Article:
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Buttigieg's Work at Secretive Management Firm Detailed in New Report

Buttigieg

Presidential candidate Pete Buttigieg is typically open to discussing most topics, from his troubles with the Black community of South Bend, Ind., where he serves as mayor, to his personal coming-out story. But with one aspect of his short and storied career — his nearly three years with the once-prestigious, currently scandal-prone management-consulting firm McKinsey & Company — he's not been as forthright.

The main reason for that silence — Buttigieg claims the only reason — is a nondisclosure agreement that all employees of the corporate behemoth must sign. But as The New York Times posits in a profile of Buttigieg's years with McKinsey, the candidate may have some reticence about speaking of his time there because the company is synomous with corporate power, enormous government contracts, opaque accomplishments, and lately — after he left the firm in 2009 — scandals.

McKinsey had its hands helping Purdue Pharma figure out how to "turbocharge" opioid sales to the public and took contracts with authoritarian governments in China and Saudi Arabia; work by McKinsey in South Africa was described by the Times as the worst scandal in the company's nine-decade history. McKinsey also recommended that the department of Immigration and Customs Enforcement save money by cutting back on food and medical care for detainees.

Much of the future mayor's formative years came at McKinsey, after he graduated from Oxford University as a Rhodes Scholar and before he began pursuing public office in Indiana. He began working at the firm in late 2006, impressing many with business acumen beyond his years (he was 24 at the time). While it's never been made public which McKinsey clients Buttigieg specifically worked for, the young recruit flew to Iraq and Afghanistan with the agency, ostensibly for work with the Defense Department. Buttigieg was part of a team of "whiz kids" tasked with helping businesses in those war-torn countries flourish so they could hire young people and prevent them from joining terrorist groups.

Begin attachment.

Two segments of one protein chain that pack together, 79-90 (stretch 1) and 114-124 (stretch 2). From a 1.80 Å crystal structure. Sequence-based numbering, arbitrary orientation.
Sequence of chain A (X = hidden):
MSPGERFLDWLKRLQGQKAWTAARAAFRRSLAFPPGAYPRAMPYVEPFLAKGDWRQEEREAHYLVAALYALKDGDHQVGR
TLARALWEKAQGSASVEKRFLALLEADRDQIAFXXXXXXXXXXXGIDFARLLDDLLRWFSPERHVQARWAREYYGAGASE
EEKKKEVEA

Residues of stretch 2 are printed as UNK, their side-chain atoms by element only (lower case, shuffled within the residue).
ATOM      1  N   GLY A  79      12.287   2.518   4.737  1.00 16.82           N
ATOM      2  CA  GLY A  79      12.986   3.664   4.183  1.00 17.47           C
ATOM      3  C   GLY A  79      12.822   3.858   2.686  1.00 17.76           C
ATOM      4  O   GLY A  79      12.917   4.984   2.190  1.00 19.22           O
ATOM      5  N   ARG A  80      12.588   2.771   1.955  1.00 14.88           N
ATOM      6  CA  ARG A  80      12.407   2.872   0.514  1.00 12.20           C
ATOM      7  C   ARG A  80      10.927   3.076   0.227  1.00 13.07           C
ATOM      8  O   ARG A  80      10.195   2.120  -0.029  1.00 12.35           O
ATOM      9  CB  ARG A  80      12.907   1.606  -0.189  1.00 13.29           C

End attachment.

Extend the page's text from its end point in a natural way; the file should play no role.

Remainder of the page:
The work appears admirable, but it was hard to get results when infrastructure was impaired and the countries remained politically unstable.

“It felt like we were completely half-assing everything — it wasn’t particularly effective,” former McKinsey consultant Alan Armstrong told the Times of his work overseas.

But Buttigieg did seem to be aware that Americans going to countries they helped sow chaos in wasn't always fruitful, pointing out that he protested against George W. Bush's war in Iraq. “But I also believed that it was important to try to do my part to help have good outcomes there,” Buttigieg told the Times. He was reminded of “the stories I had studied about well-intentioned Americans sometimes causing as many problems as they addressed.”

Without naming clients, Buttigieg did say he worked on expanding agricultural opportunities in Afghanistan as well as energy efficiency research for an unnamed client.

Buttigieg's campaign responded quickly and repeatedly to the Times article, reiterating that the NDA is keeping him tight-lipped about his work there and not anything else nefarious. The candidate's communications director, Lis Smith, retweeted at least half a dozen messages pointing out Buttigieg's legal quandary regarding his work at McKinsey.

Smith even went further, retweeting a quote from Buttigieg where he called his former employer "what's wrong with corporate America."

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